The "international indie" was on the topic at the Edinburgh International Film Festival yesterday, with Screen International's Mike Goodridge moderating a talk with two Edinburgh International Film Festival filmmakers, "Obselidia"'s Diane Bell and "Postale"'s Josh Hyde. The filmmakers discussed their work and the challenges that have come with both making the films, and getting them out there. It was a fitting discussion amidst a festival that has clearly made considerable strides in recent years to celebrate smaller, undiscovered films. Last week, the festival's Artistic Director, Hannah McGill had said in an interview with indieWIRE that "distributors - whether they're small, medium or large - are just picking up less and less stuff. They're not going to take a risk a small, niche British film unless there's some evidence that they can get an audience. And my hope would be that Edinburgh can provide that evidence by promoting the films and the filmmakers, and showing the acquisitions people a real audience response."
While Bell's "Obselidia" has been a fixture on the U.S. festival circuit since its Sundance premiere this past January (though it is having its international premiere here in Edinburgh), Hyde's "Postales," on the other hand, has yet to be discovered. The narrative film following two street kids in Peru, the film is set to have its world premiere in Edinburgh this Friday.
Hyde said that he and his "Postales" team have "discovered a new place where cinema can live" in Edinburgh. "You see great mainstream movies, but you also see the kind of movies we like to make," he said.
Hyde warned, though, that he is trying to be very conscious of what a film festival should mean to a filmmaker, particularly after Goodridge noted that the majority of first-time filmmakers don't end up making a second film.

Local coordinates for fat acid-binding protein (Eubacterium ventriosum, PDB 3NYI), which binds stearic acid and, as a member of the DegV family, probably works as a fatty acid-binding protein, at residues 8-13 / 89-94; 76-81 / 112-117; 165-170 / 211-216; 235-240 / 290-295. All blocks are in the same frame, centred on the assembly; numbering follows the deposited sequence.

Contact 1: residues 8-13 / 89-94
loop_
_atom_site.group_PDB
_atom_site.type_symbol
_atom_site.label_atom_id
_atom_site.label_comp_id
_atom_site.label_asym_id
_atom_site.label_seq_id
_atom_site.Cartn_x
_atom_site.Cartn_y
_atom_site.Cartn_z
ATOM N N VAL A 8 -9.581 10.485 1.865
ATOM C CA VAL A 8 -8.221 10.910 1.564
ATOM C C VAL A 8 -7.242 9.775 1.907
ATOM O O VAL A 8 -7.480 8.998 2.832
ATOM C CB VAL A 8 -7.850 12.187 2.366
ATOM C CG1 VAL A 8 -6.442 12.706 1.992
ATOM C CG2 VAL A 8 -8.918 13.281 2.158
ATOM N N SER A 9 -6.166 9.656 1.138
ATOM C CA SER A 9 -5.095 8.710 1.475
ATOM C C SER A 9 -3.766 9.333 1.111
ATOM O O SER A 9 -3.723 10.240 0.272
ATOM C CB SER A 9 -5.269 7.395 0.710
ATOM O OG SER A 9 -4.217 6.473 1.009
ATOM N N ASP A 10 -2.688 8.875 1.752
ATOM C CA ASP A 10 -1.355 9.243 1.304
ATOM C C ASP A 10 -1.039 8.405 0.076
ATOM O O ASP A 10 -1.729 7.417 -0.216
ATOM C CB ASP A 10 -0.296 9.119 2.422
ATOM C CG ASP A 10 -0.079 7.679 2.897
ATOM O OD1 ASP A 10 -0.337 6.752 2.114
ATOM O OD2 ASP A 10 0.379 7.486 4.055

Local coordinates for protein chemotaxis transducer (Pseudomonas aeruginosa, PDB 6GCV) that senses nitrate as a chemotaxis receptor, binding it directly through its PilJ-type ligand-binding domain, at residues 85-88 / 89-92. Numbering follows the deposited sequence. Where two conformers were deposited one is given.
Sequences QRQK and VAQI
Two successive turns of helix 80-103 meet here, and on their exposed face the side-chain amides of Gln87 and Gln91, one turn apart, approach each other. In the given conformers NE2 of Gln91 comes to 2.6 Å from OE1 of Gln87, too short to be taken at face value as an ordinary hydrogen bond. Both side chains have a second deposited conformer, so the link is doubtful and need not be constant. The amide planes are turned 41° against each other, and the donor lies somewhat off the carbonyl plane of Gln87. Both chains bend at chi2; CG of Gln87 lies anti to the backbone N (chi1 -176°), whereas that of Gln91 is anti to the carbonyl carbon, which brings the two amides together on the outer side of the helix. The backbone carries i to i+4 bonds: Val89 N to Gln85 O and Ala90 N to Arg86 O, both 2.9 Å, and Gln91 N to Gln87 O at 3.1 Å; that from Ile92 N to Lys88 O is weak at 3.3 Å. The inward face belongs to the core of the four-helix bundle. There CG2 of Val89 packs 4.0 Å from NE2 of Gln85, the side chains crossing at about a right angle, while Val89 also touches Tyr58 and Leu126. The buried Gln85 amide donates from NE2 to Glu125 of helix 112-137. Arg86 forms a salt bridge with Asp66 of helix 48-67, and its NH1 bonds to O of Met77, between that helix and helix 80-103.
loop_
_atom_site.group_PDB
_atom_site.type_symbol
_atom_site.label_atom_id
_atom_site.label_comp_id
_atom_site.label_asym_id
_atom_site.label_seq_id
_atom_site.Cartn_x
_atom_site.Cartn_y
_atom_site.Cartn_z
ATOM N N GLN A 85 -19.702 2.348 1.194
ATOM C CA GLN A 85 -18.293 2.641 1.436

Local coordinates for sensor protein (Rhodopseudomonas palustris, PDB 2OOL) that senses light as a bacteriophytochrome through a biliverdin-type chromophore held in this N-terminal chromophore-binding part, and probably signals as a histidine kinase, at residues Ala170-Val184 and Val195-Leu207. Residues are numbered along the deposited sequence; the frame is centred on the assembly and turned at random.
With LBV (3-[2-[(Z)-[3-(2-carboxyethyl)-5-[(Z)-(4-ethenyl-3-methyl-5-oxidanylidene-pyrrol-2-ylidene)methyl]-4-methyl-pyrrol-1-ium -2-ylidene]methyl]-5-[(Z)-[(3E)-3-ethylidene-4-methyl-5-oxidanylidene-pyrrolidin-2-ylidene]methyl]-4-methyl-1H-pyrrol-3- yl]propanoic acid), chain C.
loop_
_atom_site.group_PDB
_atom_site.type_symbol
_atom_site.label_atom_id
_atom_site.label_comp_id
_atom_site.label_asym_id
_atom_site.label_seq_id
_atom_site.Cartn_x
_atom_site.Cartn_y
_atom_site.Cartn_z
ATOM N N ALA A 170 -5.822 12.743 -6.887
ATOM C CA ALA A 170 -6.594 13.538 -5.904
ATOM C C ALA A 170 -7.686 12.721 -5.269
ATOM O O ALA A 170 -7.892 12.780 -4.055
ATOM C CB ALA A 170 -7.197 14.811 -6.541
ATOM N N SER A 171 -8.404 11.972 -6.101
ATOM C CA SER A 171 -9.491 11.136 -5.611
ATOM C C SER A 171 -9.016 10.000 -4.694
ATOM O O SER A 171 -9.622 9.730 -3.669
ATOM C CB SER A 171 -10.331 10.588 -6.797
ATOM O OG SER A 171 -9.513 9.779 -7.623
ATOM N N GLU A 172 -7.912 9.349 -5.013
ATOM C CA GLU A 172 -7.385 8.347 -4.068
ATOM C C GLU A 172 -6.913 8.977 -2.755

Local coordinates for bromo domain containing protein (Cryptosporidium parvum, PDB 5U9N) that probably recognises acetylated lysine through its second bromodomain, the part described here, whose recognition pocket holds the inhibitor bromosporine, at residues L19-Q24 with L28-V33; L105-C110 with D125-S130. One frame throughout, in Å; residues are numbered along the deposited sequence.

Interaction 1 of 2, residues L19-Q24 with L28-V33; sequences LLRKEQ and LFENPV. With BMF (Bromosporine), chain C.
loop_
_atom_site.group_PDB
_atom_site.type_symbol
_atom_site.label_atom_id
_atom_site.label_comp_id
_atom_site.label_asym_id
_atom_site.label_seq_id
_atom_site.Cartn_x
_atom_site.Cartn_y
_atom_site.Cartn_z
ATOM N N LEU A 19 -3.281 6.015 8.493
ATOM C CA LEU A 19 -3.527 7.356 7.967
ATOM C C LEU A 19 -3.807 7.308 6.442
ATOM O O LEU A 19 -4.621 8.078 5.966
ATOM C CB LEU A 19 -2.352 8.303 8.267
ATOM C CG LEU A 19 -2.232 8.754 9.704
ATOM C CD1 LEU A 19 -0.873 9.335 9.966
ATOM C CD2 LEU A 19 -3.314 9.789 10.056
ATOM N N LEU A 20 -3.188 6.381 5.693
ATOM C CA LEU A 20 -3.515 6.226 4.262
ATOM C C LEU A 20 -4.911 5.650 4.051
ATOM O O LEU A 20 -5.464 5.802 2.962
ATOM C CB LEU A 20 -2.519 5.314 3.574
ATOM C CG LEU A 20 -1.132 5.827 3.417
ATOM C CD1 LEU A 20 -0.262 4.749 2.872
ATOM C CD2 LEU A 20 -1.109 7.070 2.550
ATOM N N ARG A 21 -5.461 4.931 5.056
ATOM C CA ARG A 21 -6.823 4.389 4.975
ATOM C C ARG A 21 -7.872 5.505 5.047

"You have to let your momentum continue, and not make the film festival the end all be all, but a launching pad," he said. "Where you see who your audience is and meet contacts... We'll be on this festival circuit for a year and a half, two years. And you convince yourself you're a great filmmaker, but you're not to doing any writing. But at the end of the day, you're only as good as your last film... and your next film."
First-time filmmaker Bell disclosed her own thoughts on the film festival experience, specifically when "Obsedelia" premiered in Sundance.
"By some miracle we got into competition, which was incredible," she said. "I still don't really know how we got there... And Sundance is a trip. It was one of the most insane experiences of my life. I mean, you screen in a theater of 1,300 people. To sell that out and see Robert Redford looking up at you from the audience is insane. But there's good sides and bad sides. I'm a writer, so I usually sit alone in my room writing. But then I have to get up in front of all these people and explain my film. This was my first film, and I've never done that before."